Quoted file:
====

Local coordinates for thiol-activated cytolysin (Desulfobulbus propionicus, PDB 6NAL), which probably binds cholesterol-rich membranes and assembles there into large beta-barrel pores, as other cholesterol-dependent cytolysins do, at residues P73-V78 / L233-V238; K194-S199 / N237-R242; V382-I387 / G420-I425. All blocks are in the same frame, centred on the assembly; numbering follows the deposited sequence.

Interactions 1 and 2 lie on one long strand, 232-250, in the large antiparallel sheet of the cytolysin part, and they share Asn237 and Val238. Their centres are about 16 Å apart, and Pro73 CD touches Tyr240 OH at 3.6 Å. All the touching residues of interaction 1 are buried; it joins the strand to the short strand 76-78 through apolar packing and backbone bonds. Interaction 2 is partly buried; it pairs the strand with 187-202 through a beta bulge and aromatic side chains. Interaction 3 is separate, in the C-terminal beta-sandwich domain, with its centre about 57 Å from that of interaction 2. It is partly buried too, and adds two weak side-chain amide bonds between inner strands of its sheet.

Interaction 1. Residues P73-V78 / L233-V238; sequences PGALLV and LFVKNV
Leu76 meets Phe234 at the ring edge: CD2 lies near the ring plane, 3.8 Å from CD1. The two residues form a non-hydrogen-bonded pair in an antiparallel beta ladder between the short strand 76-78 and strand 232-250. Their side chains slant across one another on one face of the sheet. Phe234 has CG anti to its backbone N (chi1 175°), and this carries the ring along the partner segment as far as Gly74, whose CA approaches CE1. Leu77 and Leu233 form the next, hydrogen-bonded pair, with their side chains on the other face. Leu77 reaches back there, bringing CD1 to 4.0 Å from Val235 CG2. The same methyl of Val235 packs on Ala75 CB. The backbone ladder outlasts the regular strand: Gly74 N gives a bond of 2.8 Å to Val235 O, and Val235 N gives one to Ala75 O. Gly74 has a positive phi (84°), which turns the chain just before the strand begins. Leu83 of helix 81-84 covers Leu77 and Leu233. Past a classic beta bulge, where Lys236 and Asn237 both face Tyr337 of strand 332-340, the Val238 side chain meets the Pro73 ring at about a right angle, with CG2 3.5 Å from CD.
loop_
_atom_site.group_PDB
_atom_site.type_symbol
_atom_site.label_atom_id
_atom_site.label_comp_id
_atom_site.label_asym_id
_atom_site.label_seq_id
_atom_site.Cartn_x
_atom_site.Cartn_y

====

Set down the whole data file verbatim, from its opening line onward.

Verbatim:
Local coordinates for thiol-activated cytolysin (Desulfobulbus propionicus, PDB 6NAL), which probably binds cholesterol-rich membranes and assembles there into large beta-barrel pores, as other cholesterol-dependent cytolysins do, at residues P73-V78 / L233-V238; K194-S199 / N237-R242; V382-I387 / G420-I425. All blocks are in the same frame, centred on the assembly; numbering follows the deposited sequence.

Interactions 1 and 2 lie on one long strand, 232-250, in the large antiparallel sheet of the cytolysin part, and they share Asn237 and Val238. Their centres are about 16 Å apart, and Pro73 CD touches Tyr240 OH at 3.6 Å. All the touching residues of interaction 1 are buried; it joins the strand to the short strand 76-78 through apolar packing and backbone bonds. Interaction 2 is partly buried; it pairs the strand with 187-202 through a beta bulge and aromatic side chains. Interaction 3 is separate, in the C-terminal beta-sandwich domain, with its centre about 57 Å from that of interaction 2. It is partly buried too, and adds two weak side-chain amide bonds between inner strands of its sheet.

Interaction 1. Residues P73-V78 / L233-V238; sequences PGALLV and LFVKNV
Leu76 meets Phe234 at the ring edge: CD2 lies near the ring plane, 3.8 Å from CD1. The two residues form a non-hydrogen-bonded pair in an antiparallel beta ladder between the short strand 76-78 and strand 232-250. Their side chains slant across one another on one face of the sheet. Phe234 has CG anti to its backbone N (chi1 175°), and this carries the ring along the partner segment as far as Gly74, whose CA approaches CE1. Leu77 and Leu233 form the next, hydrogen-bonded pair, with their side chains on the other face. Leu77 reaches back there, bringing CD1 to 4.0 Å from Val235 CG2. The same methyl of Val235 packs on Ala75 CB. The backbone ladder outlasts the regular strand: Gly74 N gives a bond of 2.8 Å to Val235 O, and Val235 N gives one to Ala75 O. Gly74 has a positive phi (84°), which turns the chain just before the strand begins. Leu83 of helix 81-84 covers Leu77 and Leu233. Past a classic beta bulge, where Lys236 and Asn237 both face Tyr337 of strand 332-340, the Val238 side chain meets the Pro73 ring at about a right angle, with CG2 3.5 Å from CD.
loop_
_atom_site.group_PDB
_atom_site.type_symbol
_atom_site.label_atom_id
_atom_site.label_comp_id
_atom_site.label_asym_id
_atom_site.label_seq_id
_atom_site.Cartn_x
_atom_site.Cartn_y